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BRUSSELS--European Union member state ministers in charge of telecommunications infrastructure will be asked when they meet June 6 if they back a proposed EU cybersecurity law, or if its goals can be achieved through a voluntary approach, according to an EU Council progress report prepared for the meeting.
The European Commission, the European Union’s executive arm, published a draft network and information security directive (NIS Directive) Feb. 7, saying that about 42,000 companies in sectors considered vulnerable to cyber-attacks should have enhanced cybersecurity obligations (12 PVLR 225, 2/11/13).
The draft NIS Directive would require large companies in sectors such as energy, financial services, and transportation to adopt risk management practices and report major security incidents on their core services, though the Commission’s proposal said that definitions of terms such as “risk management practices” and “major security incidents” would be left to a later date.
Telecommunications companies and internet service providers that provide services on public networks already have an obligation to notify competent national authorities of data breaches, under the EU e-Privacy Directive (8 PVLR 1721, 12/7/09).
The EU Council progress report, dated May 28, said that in preliminary discussions between EU member state representatives, some countries “requested further justification from the Commission why a legislative, rather than a voluntary approach, would be the preferred option to tackle the uneven level of security capabilities across the EU and the insufficient sharing of information on incidents, risks, and threats.”
The progress report added that “other parts of the world, such as the USA, appear to opt for a more voluntary and flexible approach with regard to cybersecurity standards,” and mandatory EU standards “might create inconsistencies for companies whose operations span several jurisdictions, as is usually the case with many online services.”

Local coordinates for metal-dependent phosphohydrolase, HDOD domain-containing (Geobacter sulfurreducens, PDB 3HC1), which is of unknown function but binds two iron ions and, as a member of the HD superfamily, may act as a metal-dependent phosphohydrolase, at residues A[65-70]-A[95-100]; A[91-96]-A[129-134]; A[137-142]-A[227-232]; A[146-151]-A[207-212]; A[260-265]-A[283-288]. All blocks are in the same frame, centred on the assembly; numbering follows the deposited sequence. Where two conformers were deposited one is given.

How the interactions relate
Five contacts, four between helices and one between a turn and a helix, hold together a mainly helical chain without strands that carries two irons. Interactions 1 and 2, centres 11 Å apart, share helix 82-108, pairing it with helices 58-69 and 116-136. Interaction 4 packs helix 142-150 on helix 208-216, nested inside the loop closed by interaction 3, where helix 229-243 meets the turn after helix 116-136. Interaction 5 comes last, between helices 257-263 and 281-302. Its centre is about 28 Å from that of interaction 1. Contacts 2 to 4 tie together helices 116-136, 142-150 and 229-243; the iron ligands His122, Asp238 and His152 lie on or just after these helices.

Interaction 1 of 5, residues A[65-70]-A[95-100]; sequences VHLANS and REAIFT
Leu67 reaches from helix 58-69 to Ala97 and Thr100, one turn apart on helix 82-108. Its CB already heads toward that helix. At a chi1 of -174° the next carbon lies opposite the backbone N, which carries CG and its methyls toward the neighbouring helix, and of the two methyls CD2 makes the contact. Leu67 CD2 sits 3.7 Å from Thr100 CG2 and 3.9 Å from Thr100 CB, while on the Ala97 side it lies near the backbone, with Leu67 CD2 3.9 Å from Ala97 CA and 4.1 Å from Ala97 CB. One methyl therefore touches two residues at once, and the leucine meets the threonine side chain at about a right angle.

“Most” countries had also “raised the issue of the perceived significant costs involved in the implementation of the Directive,” the progress report added.
In addition, the progress report said that countries wanted the Commission to improve its impact assessment on the proposed NIS Directive and had questioned which sectors and institutions should be included within its scope.
The progress report said that EU member states had not finalized their opinions on another proposal contained in the draft directive, the requirement for all countries to adopt network and information security strategies and to share information on threats at the EU level.
The EU Council is the institution that represents the governments of EU member states, and which is responsible for formulating the agreed positions of EU governments in negotiations with the European Parliament on new legislation.
Telecommunications ministers meeting June 6 will debate the issues raised in the progress report but will not take any formal decisions on the NIS Directive.
The government of the United Kingdom May 22 opened a consultation seeking public comment on the NIS Directive (see related report).
The EU Council progress report on the proposed NIS Directive is available at http://register.consilium.europa.eu/pdf/en/13/st10/st10076.en13.pdf.
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